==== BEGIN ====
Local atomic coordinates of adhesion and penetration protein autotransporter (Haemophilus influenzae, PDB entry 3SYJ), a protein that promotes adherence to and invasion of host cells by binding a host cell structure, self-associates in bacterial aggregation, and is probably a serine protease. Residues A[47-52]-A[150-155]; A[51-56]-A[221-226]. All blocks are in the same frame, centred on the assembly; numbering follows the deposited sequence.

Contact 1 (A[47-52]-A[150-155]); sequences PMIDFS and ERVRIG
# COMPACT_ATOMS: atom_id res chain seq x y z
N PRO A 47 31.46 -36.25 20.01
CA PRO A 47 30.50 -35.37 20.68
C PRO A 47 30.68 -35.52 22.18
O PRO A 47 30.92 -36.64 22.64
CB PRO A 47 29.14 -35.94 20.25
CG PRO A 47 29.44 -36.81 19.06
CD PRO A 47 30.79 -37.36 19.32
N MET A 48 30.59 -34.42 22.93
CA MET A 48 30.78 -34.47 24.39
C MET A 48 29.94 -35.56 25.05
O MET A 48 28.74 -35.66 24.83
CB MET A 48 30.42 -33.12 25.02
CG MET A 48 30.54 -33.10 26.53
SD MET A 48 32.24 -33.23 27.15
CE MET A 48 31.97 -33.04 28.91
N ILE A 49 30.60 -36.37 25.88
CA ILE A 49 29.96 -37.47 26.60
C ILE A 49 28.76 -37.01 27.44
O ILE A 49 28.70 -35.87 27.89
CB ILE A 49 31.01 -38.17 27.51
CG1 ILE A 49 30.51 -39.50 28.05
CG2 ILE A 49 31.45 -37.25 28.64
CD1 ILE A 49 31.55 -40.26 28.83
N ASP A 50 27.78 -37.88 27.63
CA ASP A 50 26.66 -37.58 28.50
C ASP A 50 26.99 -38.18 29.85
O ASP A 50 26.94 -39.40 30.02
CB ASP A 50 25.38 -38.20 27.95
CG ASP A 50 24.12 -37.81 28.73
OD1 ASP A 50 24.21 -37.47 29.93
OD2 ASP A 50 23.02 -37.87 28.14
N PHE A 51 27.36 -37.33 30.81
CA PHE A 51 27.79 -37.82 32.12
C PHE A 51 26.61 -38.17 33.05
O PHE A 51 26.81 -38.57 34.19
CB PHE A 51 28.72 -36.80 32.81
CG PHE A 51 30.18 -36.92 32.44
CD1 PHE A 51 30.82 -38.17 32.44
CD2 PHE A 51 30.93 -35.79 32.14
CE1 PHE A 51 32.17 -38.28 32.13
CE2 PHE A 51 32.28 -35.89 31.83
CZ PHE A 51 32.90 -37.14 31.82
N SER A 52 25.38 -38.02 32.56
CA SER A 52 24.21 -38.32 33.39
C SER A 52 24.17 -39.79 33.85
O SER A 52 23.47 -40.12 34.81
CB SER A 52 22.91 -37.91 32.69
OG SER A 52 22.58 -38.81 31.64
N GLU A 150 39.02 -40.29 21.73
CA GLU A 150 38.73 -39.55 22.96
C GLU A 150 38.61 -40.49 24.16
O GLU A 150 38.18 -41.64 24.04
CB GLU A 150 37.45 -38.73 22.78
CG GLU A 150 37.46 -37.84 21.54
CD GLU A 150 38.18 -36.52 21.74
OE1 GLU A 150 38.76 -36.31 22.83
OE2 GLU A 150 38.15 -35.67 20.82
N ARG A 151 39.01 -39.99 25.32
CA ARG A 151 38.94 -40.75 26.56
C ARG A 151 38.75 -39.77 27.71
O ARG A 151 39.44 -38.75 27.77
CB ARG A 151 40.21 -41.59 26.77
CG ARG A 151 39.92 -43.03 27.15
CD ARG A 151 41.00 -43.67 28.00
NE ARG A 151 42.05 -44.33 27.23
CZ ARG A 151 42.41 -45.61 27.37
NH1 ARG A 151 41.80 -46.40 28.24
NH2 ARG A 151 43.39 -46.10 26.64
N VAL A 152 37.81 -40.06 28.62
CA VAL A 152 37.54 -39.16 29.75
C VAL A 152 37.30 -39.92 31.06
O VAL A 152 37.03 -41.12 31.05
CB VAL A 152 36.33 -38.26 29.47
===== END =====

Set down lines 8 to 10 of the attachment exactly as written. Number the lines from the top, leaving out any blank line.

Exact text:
CB PRO A 47 29.14 -35.94 20.25
CG PRO A 47 29.44 -36.81 19.06
CD PRO A 47 30.79 -37.36 19.32